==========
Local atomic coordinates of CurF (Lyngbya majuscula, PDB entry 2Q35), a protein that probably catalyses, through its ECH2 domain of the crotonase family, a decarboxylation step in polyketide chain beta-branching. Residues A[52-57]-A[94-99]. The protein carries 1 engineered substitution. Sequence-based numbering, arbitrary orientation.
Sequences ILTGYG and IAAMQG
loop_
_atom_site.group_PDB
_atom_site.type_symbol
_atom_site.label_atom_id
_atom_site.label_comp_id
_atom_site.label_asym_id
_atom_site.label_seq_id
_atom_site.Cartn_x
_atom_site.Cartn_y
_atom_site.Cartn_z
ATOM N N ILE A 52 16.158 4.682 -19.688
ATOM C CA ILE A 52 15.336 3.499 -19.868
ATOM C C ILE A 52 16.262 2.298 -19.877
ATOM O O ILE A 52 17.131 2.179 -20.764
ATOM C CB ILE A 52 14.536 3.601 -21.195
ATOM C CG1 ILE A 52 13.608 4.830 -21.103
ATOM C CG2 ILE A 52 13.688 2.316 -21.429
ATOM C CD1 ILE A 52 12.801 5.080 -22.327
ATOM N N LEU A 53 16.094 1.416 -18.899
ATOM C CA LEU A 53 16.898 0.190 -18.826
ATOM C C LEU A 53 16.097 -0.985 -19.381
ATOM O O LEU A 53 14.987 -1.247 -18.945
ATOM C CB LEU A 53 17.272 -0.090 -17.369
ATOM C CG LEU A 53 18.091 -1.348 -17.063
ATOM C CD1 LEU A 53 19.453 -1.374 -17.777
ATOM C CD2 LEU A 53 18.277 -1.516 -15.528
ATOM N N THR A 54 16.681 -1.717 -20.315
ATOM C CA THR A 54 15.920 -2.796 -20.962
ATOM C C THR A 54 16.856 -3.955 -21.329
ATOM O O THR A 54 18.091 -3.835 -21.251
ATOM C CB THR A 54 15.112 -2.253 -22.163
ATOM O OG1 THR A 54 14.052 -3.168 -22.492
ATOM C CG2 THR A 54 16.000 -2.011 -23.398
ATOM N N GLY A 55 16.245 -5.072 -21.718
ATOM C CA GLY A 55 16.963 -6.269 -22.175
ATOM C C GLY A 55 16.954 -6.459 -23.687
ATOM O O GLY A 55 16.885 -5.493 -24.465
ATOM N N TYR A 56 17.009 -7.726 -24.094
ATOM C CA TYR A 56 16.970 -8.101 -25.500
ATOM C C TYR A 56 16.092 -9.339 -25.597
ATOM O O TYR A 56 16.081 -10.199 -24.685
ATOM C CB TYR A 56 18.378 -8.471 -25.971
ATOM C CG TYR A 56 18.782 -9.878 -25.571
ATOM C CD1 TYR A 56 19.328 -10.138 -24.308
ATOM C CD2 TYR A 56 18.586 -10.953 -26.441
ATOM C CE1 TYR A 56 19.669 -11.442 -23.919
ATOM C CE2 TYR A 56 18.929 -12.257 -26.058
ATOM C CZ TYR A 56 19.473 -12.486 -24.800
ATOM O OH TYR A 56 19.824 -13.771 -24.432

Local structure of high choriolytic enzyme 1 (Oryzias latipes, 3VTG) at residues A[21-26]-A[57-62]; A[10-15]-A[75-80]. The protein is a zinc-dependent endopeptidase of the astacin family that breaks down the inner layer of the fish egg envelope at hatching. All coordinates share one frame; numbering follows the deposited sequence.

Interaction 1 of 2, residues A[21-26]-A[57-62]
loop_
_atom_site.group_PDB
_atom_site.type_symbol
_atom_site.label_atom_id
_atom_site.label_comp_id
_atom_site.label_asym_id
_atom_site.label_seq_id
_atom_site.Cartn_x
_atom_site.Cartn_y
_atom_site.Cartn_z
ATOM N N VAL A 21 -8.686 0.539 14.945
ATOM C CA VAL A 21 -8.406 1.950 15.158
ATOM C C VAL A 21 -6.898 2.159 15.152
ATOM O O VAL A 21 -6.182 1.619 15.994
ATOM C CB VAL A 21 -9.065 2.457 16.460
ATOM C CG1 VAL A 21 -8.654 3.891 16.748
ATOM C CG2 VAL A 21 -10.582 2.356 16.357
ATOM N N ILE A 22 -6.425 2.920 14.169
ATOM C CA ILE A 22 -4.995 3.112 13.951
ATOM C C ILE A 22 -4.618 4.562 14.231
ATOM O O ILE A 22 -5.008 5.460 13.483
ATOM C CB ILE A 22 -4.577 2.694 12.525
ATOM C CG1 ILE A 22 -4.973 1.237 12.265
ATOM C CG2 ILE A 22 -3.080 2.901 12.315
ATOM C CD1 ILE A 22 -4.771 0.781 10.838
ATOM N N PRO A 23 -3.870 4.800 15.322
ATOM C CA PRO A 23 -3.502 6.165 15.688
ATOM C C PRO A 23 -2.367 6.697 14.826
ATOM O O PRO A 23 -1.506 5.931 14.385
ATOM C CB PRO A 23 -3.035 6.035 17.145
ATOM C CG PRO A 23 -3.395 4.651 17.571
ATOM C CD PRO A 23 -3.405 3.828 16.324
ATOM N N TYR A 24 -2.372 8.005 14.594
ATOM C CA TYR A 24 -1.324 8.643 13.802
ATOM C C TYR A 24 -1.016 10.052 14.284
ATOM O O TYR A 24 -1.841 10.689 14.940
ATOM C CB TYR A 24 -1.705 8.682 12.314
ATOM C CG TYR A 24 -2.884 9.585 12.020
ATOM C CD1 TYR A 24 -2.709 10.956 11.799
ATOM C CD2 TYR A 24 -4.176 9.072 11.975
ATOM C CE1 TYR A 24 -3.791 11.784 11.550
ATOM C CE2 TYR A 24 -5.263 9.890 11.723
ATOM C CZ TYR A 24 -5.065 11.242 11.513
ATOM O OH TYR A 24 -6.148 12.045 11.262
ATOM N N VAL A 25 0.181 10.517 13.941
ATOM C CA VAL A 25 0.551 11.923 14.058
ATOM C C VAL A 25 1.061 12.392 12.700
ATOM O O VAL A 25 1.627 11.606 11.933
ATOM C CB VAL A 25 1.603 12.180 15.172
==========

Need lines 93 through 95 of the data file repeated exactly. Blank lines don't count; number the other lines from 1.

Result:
ATOM C CD2 TYR A 24 -4.176 9.072 11.975
ATOM C CE1 TYR A 24 -3.791 11.784 11.550
ATOM C CE2 TYR A 24 -5.263 9.890 11.723